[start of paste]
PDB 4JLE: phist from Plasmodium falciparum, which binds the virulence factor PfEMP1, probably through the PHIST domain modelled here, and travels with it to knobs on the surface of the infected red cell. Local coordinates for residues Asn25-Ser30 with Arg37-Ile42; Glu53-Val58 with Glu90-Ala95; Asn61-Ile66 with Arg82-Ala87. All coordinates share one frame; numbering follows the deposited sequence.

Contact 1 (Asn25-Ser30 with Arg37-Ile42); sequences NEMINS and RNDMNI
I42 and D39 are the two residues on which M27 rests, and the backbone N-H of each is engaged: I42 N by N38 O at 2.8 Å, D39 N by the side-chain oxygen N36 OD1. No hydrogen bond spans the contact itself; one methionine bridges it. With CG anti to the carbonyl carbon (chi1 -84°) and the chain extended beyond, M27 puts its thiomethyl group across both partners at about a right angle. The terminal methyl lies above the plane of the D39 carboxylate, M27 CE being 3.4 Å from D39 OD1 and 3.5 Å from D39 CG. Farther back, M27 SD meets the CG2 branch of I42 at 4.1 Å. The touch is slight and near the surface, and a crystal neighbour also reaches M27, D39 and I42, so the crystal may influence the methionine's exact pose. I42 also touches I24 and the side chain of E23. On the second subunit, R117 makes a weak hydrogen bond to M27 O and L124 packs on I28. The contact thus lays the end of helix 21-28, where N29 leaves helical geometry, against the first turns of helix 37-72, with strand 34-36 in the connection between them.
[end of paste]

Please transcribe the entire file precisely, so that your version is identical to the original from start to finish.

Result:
PDB 4JLE: phist from Plasmodium falciparum, which binds the virulence factor PfEMP1, probably through the PHIST domain modelled here, and travels with it to knobs on the surface of the infected red cell. Local coordinates for residues Asn25-Ser30 with Arg37-Ile42; Glu53-Val58 with Glu90-Ala95; Asn61-Ile66 with Arg82-Ala87. All coordinates share one frame; numbering follows the deposited sequence.

Contact 1 (Asn25-Ser30 with Arg37-Ile42); sequences NEMINS and RNDMNI
I42 and D39 are the two residues on which M27 rests, and the backbone N-H of each is engaged: I42 N by N38 O at 2.8 Å, D39 N by the side-chain oxygen N36 OD1. No hydrogen bond spans the contact itself; one methionine bridges it. With CG anti to the carbonyl carbon (chi1 -84°) and the chain extended beyond, M27 puts its thiomethyl group across both partners at about a right angle. The terminal methyl lies above the plane of the D39 carboxylate, M27 CE being 3.4 Å from D39 OD1 and 3.5 Å from D39 CG. Farther back, M27 SD meets the CG2 branch of I42 at 4.1 Å. The touch is slight and near the surface, and a crystal neighbour also reaches M27, D39 and I42, so the crystal may influence the methionine's exact pose. I42 also touches I24 and the side chain of E23. On the second subunit, R117 makes a weak hydrogen bond to M27 O and L124 packs on I28. The contact thus lays the end of helix 21-28, where N29 leaves helical geometry, against the first turns of helix 37-72, with strand 34-36 in the connection between them.